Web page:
This opinion will be unpublished and
may not be cited except as provided by
Minn. Stat. § 480A.08, subd. 3 (1998).


Alejandro Alvarado,

Carol Alvarado,

Johnson & Bannon,

Schneider Law Firm,

Mack & Daby,


Mitchell McKay, et al.,

Filed June 29, 1999
Anderson, Judge

Chippewa County District Court
File No. CX95457

Alejandro Alvarado, 2305 El Indio Highway, Box 410, Eagle Pass, TX 78852 (pro se appellant)

Johnson & Bannon, Post Office Box 1334, Willmar, MN 56201 (respondent)

Schneider Law Firm, Post Office Box 776, Willmar, MN 56201 (respondent)

Mack & Daby, Post Office Box 302, New London, MN 56273 (respondent)

John R. Rodenberg, Berens, Rodenberg & O'Connor, Chtd., 519 Center Street, Post Office Box 428, New Ulm, MN 56073-0428 (for respondents Mitchell McKay, et al.)

Considered and decided by Halbrooks, Presiding Judge, Toussaint, Chief Judge, and Anderson, Judge.

U N P U B L I S H E D   O P I N I O N


Appellant challenges denial of a motion to vacate a stipulation for settlement and judgment, contending he was incompetent when he entered the settlement, and the settlement was a product of undue influence and fraud. We affirm.


This is an action arising out of a motor vehicle collision on February 22, 1990, in Granite Falls. Alejandro Alvarado and his wife Carol Alvarado filed a complaint in May 1995. The Alvarados were subsequently represented by various counsel, but appeared pro se at a pretrial hearing. At this hearing, the district court warned the Alvarados that proceeding to trial pro se would be extremely difficult and urged that they consider settlement.

On the day set for trial, the Alvarados appeared with newly-acquired counsel and entered a stipulation for settlement into the record, resolving their claims for a total of $100,000, less third-party attorney liens. The district court specifically questioned Alejandro as to whether he had discussed and understood the settlement. Based on the stipulation for settlement and Alejandro's assertion that he understood it, the district court ordered judgment of dismissal. Alejandro now appeals from the district court's denial of his motion for vacation of the judgment.


Because settlement of disputes without litigation is highly favored, courts will not lightly set settlements aside. Gould v. Johnson, 379 N.W.2d 643, 646 (Minn. App. 1986), review denied (Minn. Mar. 14, 1986). A party seeking to avoid a settlement has the burden of showing sufficient grounds for its vacation. Id.

"[V]acating a stipulation of settlement rests largely within the discretion of the trial court, and the court's action in that regard will not be reversed unless it is shown that the court acted in such an arbitrary manner as to frustrate justice."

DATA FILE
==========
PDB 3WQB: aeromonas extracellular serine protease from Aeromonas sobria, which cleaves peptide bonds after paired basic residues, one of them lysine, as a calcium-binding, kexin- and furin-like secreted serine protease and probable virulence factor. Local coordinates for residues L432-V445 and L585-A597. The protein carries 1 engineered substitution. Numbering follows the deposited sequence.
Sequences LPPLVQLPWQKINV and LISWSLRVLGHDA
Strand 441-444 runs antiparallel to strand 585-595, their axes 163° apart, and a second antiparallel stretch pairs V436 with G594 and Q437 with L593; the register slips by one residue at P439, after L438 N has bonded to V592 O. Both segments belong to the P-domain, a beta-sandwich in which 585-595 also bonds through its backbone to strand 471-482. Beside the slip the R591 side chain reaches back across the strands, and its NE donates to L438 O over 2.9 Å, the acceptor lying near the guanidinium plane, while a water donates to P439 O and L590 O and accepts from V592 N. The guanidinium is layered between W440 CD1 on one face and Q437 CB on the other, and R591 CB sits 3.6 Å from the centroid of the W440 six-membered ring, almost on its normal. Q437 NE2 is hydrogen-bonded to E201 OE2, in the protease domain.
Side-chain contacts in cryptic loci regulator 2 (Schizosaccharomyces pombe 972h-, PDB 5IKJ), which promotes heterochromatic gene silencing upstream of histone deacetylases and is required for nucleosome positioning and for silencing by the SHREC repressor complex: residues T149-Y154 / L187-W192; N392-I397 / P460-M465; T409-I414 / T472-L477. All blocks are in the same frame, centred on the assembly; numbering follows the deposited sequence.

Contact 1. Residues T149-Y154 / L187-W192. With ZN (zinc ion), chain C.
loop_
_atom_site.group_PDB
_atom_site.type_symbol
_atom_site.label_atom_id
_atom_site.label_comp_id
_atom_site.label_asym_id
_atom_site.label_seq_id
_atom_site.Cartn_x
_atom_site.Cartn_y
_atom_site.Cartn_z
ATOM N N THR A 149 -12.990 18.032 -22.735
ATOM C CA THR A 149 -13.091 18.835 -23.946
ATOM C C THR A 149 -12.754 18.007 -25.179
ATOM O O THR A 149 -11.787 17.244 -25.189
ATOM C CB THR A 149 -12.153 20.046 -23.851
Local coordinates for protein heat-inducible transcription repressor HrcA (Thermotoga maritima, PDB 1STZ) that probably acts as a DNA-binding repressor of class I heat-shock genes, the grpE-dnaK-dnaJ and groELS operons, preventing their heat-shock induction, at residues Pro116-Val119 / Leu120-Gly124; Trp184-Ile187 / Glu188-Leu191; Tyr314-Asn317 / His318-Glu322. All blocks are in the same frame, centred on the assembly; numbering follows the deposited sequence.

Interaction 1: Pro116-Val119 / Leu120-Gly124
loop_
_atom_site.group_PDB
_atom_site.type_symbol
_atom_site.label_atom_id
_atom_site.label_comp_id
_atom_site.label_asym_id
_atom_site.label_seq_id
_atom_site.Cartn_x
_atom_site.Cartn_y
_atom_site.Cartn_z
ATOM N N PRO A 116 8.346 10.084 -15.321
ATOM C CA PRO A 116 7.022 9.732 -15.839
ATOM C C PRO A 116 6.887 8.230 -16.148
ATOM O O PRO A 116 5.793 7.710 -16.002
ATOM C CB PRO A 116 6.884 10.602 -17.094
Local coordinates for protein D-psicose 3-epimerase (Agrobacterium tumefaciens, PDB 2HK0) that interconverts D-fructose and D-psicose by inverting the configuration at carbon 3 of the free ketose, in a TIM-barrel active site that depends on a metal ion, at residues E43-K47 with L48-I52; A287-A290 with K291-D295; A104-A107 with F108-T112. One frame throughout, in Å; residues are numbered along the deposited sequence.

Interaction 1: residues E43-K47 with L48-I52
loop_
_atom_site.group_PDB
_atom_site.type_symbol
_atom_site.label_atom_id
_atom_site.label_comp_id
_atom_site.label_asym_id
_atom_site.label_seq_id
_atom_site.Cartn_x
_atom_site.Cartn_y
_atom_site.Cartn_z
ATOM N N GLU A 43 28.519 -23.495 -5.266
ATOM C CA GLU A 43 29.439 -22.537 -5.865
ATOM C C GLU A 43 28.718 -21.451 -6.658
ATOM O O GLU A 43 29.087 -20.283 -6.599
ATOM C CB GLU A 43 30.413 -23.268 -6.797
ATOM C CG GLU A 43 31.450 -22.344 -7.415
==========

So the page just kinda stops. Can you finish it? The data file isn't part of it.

Id. (quoting Myers v. Fecker Co., 312 Minn. 469, 474, 252 N.W.2d 595, 599 (1977)).

The district court has authority to relieve a party from a judgment pursuant to Minn. R. Civ. P. 60.02. Rule 60.02 authorizes a court to grant relief from judgment based on various grounds, including "(a) [m]istake, * * * (c) [f]raud * * * ; or (f) [a]ny other reason justifying relief." Whether to grant such relief is a decision for the district court that will not be reversed on appeal absent an abuse of discretion. Midway Nat'l Bank v. Bollmeier, 474 N.W.2d 335, 338-39 (Minn. 1991).

Alejandro argues that he was incompetent at the time of settlement due to his medical condition. As evidence of his incompetence, Alejandro relies on certain statements and veterans' records. But, since these records were not before the district court, they are not part of the record on review. See Minn. R. Civ. App. P. 110.01 (papers filed in trial court constitute record on appeal in all cases). Alejandro also attempts to rely on a guardianship order as evidence of his incompetence. But the district court granted the guardianship without any finding of incompetence. Indeed, the level of Alejandro's mental competency was contested in the underlying action. Our review of the record reveals little support for Alejandro's asserted incompetence.

Alejandro argues that the stipulation for settlement was a product of fraud and mistake. He suggests his wife mistakenly advised him to enter the settlement after the pretrial hearing. He asserts he was under the undue influence of his wife at the time he signed the stipulation for settlement. The record reveals no supporting evidence. Alejandro appeared in court on the day of trial for the express purpose of entering the stipulation for settlement. By their own accounts, the Alvarados retained an attorney for the sole purpose of settlement. When Alejandro first appeared, his wife was not with him and he was prepared to enter into the stipulation of settlement in her absence. Our review of the record reveals no evidentiary support for Alejandro's contention of fraud and mistake.

In sum, a review of the record reveals no evidence of fraud or undue influence, and little evidence of Alejandro's mental incompetence. The transcript reveals that Alejandro indicated that he had reviewed, signed, and understood the stipulation for settlement. Accordingly, the district court did not abuse its discretion in denying the motion to vacate the settlement and judgment.